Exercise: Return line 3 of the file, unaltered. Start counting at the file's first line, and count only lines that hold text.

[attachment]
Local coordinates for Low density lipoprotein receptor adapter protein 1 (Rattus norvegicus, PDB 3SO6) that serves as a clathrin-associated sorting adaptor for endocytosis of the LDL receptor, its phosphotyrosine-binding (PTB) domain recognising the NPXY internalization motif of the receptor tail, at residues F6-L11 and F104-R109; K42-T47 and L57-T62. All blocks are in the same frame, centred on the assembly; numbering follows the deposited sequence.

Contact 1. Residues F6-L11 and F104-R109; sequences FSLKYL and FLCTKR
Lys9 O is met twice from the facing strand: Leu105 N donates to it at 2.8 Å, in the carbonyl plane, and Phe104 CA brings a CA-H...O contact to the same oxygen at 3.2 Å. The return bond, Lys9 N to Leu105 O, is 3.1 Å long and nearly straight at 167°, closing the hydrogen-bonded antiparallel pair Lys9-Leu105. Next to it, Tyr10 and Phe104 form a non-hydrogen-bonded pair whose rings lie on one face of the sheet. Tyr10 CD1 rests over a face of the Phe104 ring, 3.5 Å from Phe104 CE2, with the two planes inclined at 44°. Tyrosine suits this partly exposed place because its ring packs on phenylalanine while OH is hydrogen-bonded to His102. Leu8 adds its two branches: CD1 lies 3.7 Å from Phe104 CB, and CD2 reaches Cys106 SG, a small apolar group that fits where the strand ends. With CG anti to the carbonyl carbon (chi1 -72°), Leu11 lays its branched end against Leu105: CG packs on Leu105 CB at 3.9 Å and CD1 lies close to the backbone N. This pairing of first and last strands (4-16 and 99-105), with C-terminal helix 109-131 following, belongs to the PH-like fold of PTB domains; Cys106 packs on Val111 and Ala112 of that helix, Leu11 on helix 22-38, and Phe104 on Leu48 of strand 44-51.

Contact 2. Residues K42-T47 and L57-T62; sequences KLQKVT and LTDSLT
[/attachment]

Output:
Lys9 O is met twice from the facing strand: Leu105 N donates to it at 2.8 Å, in the carbonyl plane, and Phe104 CA brings a CA-H...O contact to the same oxygen at 3.2 Å. The return bond, Lys9 N to Leu105 O, is 3.1 Å long and nearly straight at 167°, closing the hydrogen-bonded antiparallel pair Lys9-Leu105. Next to it, Tyr10 and Phe104 form a non-hydrogen-bonded pair whose rings lie on one face of the sheet. Tyr10 CD1 rests over a face of the Phe104 ring, 3.5 Å from Phe104 CE2, with the two planes inclined at 44°. Tyrosine suits this partly exposed place because its ring packs on phenylalanine while OH is hydrogen-bonded to His102. Leu8 adds its two branches: CD1 lies 3.7 Å from Phe104 CB, and CD2 reaches Cys106 SG, a small apolar group that fits where the strand ends. With CG anti to the carbonyl carbon (chi1 -72°), Leu11 lays its branched end against Leu105: CG packs on Leu105 CB at 3.9 Å and CD1 lies close to the backbone N. This pairing of first and last strands (4-16 and 99-105), with C-terminal helix 109-131 following, belongs to the PH-like fold of PTB domains; Cys106 packs on Val111 and Ala112 of that helix, Leu11 on helix 22-38, and Phe104 on Leu48 of strand 44-51.